I’ve often wondered and asked myself just how valuable are these photo submission/critique forums? And yes, I think it’s a valid question that you don’t hear discussed very often.
When I first got more serious about photography I would hang about some of these photo critique forums taking in as much information as I could. However, it didn’t take me long to come to the realization that each time someone submitted a photo, they would be deluged with thousands of personal opinions about what they did wrong, what sucked about the image, or what they should have done to improve it.
If you are a beginner photographer, places like this can help you and they can hurt you. They can help you because some people do make valid critiques and submit useful information in an appropriate way. They can also hurt you in the sense that you must realize that people are giving their personal opinions. And that’s all they are – their personal opinions. They may not be based on any tried and true experience, but rather personal taste. They are describing what they would do, and that may not at all match your own personal vision. And quite often as I have witnessed over the years, the manner in which some people critique images is just downright unhelpful for providing someone new with any guidance or inspiration.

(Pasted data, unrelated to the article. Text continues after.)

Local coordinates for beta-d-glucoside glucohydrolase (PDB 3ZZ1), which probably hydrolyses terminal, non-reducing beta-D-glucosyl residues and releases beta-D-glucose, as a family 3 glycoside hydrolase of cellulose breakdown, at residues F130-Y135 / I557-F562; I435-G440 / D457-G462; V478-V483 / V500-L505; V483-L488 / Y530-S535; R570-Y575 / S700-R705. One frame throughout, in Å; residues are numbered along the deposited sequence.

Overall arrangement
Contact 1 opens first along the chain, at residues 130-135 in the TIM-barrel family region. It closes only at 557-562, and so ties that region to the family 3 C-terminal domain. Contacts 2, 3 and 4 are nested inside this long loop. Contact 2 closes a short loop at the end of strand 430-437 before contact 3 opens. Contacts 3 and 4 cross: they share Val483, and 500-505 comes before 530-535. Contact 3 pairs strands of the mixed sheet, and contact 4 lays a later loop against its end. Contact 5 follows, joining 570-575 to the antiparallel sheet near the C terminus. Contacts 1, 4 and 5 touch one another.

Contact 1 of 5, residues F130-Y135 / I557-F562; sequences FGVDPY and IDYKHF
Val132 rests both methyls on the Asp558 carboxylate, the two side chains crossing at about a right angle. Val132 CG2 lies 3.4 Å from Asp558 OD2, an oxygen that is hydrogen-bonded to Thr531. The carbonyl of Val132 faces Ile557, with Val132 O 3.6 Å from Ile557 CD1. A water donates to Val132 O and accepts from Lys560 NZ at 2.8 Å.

So if you are interested in photography and are relatively new, and wishing to learn new things and obtain some valid advice, my suggestions to you are as follows:
1.) Become proficient at the technical stuff and then forget it.
2.) Read E-books
3.) Sign up for photography webinars
4.) Take online courses
5.) Find a good teacher and mentor who who is not only great at their craft, but who knows how to teach. This kind of person is encouraging and understands the value and uniqueness of each individual’s personal vision. They will critique your images in an honest and helpful manner.
6.) Attend workshops with other photographers
7.) Look at great images always and ask yourself why they affect you the way they do.
8.) Watch movies and take note of the cinematography.
9.) Learn to be more sensitive and observant.
10.) And, as one of my favorite teachers Chris Orwig said, “To get good at photography we have to make choices that honor our own vision and voice. If you stay true to your voice, your art will find an audience.”